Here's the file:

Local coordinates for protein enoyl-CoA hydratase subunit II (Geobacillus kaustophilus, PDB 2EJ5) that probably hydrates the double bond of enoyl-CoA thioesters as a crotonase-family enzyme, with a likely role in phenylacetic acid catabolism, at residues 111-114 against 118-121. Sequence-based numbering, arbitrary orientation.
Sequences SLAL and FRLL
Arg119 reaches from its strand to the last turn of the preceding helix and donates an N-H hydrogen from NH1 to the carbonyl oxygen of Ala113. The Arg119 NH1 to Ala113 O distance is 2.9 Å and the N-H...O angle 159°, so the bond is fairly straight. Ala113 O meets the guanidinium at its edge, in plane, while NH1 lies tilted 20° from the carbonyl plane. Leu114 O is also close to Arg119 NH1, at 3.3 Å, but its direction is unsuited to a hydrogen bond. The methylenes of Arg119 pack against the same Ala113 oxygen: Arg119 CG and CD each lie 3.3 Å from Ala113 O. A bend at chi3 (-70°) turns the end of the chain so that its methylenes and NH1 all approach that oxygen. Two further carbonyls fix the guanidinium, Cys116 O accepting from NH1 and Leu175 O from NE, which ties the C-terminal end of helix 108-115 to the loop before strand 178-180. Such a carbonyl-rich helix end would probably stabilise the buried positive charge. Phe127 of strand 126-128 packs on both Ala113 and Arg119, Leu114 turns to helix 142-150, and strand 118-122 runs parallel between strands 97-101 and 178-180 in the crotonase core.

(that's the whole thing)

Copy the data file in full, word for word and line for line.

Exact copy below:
Local coordinates for protein enoyl-CoA hydratase subunit II (Geobacillus kaustophilus, PDB 2EJ5) that probably hydrates the double bond of enoyl-CoA thioesters as a crotonase-family enzyme, with a likely role in phenylacetic acid catabolism, at residues 111-114 against 118-121. Sequence-based numbering, arbitrary orientation.
Sequences SLAL and FRLL
Arg119 reaches from its strand to the last turn of the preceding helix and donates an N-H hydrogen from NH1 to the carbonyl oxygen of Ala113. The Arg119 NH1 to Ala113 O distance is 2.9 Å and the N-H...O angle 159°, so the bond is fairly straight. Ala113 O meets the guanidinium at its edge, in plane, while NH1 lies tilted 20° from the carbonyl plane. Leu114 O is also close to Arg119 NH1, at 3.3 Å, but its direction is unsuited to a hydrogen bond. The methylenes of Arg119 pack against the same Ala113 oxygen: Arg119 CG and CD each lie 3.3 Å from Ala113 O. A bend at chi3 (-70°) turns the end of the chain so that its methylenes and NH1 all approach that oxygen. Two further carbonyls fix the guanidinium, Cys116 O accepting from NH1 and Leu175 O from NE, which ties the C-terminal end of helix 108-115 to the loop before strand 178-180. Such a carbonyl-rich helix end would probably stabilise the buried positive charge. Phe127 of strand 126-128 packs on both Ala113 and Arg119, Leu114 turns to helix 142-150, and strand 118-122 runs parallel between strands 97-101 and 178-180 in the crotonase core.